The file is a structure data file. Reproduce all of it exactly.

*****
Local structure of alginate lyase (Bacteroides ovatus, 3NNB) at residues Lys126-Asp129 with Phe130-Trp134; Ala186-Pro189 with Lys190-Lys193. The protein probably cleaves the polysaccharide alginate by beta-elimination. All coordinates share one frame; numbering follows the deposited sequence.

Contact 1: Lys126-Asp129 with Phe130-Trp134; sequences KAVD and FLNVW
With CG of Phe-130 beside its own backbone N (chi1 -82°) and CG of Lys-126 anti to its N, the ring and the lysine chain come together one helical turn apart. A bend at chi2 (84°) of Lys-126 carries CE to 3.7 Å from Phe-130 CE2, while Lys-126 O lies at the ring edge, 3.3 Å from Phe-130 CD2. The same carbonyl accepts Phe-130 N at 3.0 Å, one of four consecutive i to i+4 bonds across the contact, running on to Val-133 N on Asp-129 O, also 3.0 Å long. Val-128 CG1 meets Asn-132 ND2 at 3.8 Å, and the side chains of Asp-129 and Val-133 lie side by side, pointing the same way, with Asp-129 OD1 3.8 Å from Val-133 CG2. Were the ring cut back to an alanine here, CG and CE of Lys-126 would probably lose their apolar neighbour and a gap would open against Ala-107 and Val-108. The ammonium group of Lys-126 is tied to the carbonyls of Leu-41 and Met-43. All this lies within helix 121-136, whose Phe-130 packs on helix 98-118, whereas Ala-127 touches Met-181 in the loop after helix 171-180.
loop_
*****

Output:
Local structure of alginate lyase (Bacteroides ovatus, 3NNB) at residues Lys126-Asp129 with Phe130-Trp134; Ala186-Pro189 with Lys190-Lys193. The protein probably cleaves the polysaccharide alginate by beta-elimination. All coordinates share one frame; numbering follows the deposited sequence.

Contact 1: Lys126-Asp129 with Phe130-Trp134; sequences KAVD and FLNVW
With CG of Phe-130 beside its own backbone N (chi1 -82°) and CG of Lys-126 anti to its N, the ring and the lysine chain come together one helical turn apart. A bend at chi2 (84°) of Lys-126 carries CE to 3.7 Å from Phe-130 CE2, while Lys-126 O lies at the ring edge, 3.3 Å from Phe-130 CD2. The same carbonyl accepts Phe-130 N at 3.0 Å, one of four consecutive i to i+4 bonds across the contact, running on to Val-133 N on Asp-129 O, also 3.0 Å long. Val-128 CG1 meets Asn-132 ND2 at 3.8 Å, and the side chains of Asp-129 and Val-133 lie side by side, pointing the same way, with Asp-129 OD1 3.8 Å from Val-133 CG2. Were the ring cut back to an alanine here, CG and CE of Lys-126 would probably lose their apolar neighbour and a gap would open against Ala-107 and Val-108. The ammonium group of Lys-126 is tied to the carbonyls of Leu-41 and Met-43. All this lies within helix 121-136, whose Phe-130 packs on helix 98-118, whereas Ala-127 touches Met-181 in the loop after helix 171-180.
loop_